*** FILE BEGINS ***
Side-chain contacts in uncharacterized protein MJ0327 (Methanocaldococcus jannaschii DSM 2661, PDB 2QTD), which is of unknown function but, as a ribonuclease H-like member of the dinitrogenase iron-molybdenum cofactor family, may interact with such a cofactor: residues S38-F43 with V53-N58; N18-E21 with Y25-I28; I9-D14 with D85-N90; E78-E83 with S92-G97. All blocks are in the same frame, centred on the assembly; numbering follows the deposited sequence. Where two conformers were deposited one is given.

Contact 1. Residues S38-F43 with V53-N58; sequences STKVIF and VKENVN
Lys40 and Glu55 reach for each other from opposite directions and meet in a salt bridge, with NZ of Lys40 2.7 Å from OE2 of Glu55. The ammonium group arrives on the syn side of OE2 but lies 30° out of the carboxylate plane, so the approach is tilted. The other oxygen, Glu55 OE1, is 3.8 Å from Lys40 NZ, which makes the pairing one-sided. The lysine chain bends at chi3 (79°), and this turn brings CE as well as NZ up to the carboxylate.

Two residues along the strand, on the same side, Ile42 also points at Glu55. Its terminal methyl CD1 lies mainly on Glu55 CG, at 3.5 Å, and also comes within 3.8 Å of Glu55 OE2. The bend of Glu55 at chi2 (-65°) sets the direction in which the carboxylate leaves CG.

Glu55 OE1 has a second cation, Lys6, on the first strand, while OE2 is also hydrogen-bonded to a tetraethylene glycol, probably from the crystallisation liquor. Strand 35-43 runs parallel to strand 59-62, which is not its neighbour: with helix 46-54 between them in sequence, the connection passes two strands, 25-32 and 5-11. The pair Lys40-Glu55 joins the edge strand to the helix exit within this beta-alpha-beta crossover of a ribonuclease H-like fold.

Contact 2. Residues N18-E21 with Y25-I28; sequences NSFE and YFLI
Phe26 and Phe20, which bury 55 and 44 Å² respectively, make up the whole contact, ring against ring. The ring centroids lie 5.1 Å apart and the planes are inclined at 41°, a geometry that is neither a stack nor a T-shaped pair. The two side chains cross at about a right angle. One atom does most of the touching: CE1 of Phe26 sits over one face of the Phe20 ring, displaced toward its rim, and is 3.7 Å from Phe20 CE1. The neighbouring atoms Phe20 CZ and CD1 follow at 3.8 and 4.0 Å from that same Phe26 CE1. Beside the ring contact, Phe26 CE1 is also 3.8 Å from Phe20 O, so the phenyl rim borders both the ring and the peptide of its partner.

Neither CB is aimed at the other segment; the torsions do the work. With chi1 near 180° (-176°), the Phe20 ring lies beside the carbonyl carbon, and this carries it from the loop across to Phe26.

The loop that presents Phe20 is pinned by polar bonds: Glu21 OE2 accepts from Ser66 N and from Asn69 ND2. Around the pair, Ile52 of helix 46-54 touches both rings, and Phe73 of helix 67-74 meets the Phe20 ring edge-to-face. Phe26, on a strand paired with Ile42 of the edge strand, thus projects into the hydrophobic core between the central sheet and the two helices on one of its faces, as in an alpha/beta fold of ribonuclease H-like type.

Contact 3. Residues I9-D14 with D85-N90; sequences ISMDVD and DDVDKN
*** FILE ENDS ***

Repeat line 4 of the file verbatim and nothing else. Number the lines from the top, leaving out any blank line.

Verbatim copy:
Two residues along the strand, on the same side, Ile42 also points at Glu55. Its terminal methyl CD1 lies mainly on Glu55 CG, at 3.5 Å, and also comes within 3.8 Å of Glu55 OE2. The bend of Glu55 at chi2 (-65°) sets the direction in which the carboxylate leaves CG.